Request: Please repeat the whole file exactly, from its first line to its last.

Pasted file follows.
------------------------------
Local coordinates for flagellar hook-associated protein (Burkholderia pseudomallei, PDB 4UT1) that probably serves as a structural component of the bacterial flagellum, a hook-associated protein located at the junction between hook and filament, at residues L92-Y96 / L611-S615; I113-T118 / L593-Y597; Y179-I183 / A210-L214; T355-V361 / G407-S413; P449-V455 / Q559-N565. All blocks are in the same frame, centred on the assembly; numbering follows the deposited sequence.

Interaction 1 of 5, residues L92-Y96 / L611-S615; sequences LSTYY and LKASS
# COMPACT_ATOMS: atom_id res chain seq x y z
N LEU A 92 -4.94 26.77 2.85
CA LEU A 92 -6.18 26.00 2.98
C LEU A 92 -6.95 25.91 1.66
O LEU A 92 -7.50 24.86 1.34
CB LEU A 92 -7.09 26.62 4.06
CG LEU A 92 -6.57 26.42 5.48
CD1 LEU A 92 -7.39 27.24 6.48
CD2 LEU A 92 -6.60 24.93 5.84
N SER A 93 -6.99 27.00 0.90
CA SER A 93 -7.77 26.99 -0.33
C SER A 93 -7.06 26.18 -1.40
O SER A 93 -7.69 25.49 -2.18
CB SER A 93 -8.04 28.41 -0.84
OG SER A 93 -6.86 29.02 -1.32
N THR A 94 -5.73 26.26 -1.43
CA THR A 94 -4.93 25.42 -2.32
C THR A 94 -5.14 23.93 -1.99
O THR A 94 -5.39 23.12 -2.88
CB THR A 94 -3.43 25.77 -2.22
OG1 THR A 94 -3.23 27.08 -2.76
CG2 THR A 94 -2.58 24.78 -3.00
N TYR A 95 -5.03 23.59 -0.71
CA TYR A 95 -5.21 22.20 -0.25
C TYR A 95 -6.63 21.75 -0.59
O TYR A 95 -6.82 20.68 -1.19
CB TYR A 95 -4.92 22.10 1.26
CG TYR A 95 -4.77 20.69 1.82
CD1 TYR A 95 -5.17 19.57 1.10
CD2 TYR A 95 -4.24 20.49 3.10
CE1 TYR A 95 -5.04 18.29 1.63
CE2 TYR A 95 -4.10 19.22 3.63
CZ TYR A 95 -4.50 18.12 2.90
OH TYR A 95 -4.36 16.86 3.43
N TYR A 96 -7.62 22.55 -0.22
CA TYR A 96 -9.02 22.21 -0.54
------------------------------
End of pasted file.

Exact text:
Local coordinates for flagellar hook-associated protein (Burkholderia pseudomallei, PDB 4UT1) that probably serves as a structural component of the bacterial flagellum, a hook-associated protein located at the junction between hook and filament, at residues L92-Y96 / L611-S615; I113-T118 / L593-Y597; Y179-I183 / A210-L214; T355-V361 / G407-S413; P449-V455 / Q559-N565. All blocks are in the same frame, centred on the assembly; numbering follows the deposited sequence.

Interaction 1 of 5, residues L92-Y96 / L611-S615; sequences LSTYY and LKASS
# COMPACT_ATOMS: atom_id res chain seq x y z
N LEU A 92 -4.94 26.77 2.85
CA LEU A 92 -6.18 26.00 2.98
C LEU A 92 -6.95 25.91 1.66
O LEU A 92 -7.50 24.86 1.34
CB LEU A 92 -7.09 26.62 4.06
CG LEU A 92 -6.57 26.42 5.48
CD1 LEU A 92 -7.39 27.24 6.48
CD2 LEU A 92 -6.60 24.93 5.84
N SER A 93 -6.99 27.00 0.90
CA SER A 93 -7.77 26.99 -0.33
C SER A 93 -7.06 26.18 -1.40
O SER A 93 -7.69 25.49 -2.18
CB SER A 93 -8.04 28.41 -0.84
OG SER A 93 -6.86 29.02 -1.32
N THR A 94 -5.73 26.26 -1.43
CA THR A 94 -4.93 25.42 -2.32
C THR A 94 -5.14 23.93 -1.99
O THR A 94 -5.39 23.12 -2.88
CB THR A 94 -3.43 25.77 -2.22
OG1 THR A 94 -3.23 27.08 -2.76
CG2 THR A 94 -2.58 24.78 -3.00
N TYR A 95 -5.03 23.59 -0.71
CA TYR A 95 -5.21 22.20 -0.25
C TYR A 95 -6.63 21.75 -0.59
O TYR A 95 -6.82 20.68 -1.19
CB TYR A 95 -4.92 22.10 1.26
CG TYR A 95 -4.77 20.69 1.82
CD1 TYR A 95 -5.17 19.57 1.10
CD2 TYR A 95 -4.24 20.49 3.10
CE1 TYR A 95 -5.04 18.29 1.63
CE2 TYR A 95 -4.10 19.22 3.63
CZ TYR A 95 -4.50 18.12 2.90
OH TYR A 95 -4.36 16.86 3.43
N TYR A 96 -7.62 22.55 -0.22
CA TYR A 96 -9.02 22.21 -0.54